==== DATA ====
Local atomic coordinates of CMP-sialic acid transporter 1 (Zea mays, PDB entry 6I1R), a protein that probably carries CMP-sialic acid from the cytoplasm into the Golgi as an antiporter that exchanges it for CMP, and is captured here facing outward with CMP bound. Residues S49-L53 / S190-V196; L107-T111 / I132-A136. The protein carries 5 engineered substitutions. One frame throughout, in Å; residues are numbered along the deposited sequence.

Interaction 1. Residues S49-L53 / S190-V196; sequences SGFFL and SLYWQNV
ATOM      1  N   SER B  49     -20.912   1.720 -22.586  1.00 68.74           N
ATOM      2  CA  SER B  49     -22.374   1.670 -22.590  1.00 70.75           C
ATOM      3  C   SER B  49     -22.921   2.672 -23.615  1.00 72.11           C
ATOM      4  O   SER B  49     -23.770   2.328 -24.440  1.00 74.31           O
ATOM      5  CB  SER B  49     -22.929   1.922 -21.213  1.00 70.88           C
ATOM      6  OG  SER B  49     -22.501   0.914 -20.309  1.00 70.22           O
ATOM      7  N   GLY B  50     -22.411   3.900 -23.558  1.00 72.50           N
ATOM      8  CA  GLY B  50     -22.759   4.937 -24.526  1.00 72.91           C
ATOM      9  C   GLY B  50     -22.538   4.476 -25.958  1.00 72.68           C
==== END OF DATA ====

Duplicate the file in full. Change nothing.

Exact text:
Local atomic coordinates of CMP-sialic acid transporter 1 (Zea mays, PDB entry 6I1R), a protein that probably carries CMP-sialic acid from the cytoplasm into the Golgi as an antiporter that exchanges it for CMP, and is captured here facing outward with CMP bound. Residues S49-L53 / S190-V196; L107-T111 / I132-A136. The protein carries 5 engineered substitutions. One frame throughout, in Å; residues are numbered along the deposited sequence.

Interaction 1. Residues S49-L53 / S190-V196; sequences SGFFL and SLYWQNV
ATOM      1  N   SER B  49     -20.912   1.720 -22.586  1.00 68.74           N
ATOM      2  CA  SER B  49     -22.374   1.670 -22.590  1.00 70.75           C
ATOM      3  C   SER B  49     -22.921   2.672 -23.615  1.00 72.11           C
ATOM      4  O   SER B  49     -23.770   2.328 -24.440  1.00 74.31           O
ATOM      5  CB  SER B  49     -22.929   1.922 -21.213  1.00 70.88           C
ATOM      6  OG  SER B  49     -22.501   0.914 -20.309  1.00 70.22           O
ATOM      7  N   GLY B  50     -22.411   3.900 -23.558  1.00 72.50           N
ATOM      8  CA  GLY B  50     -22.759   4.937 -24.526  1.00 72.91           C
ATOM      9  C   GLY B  50     -22.538   4.476 -25.958  1.00 72.68           C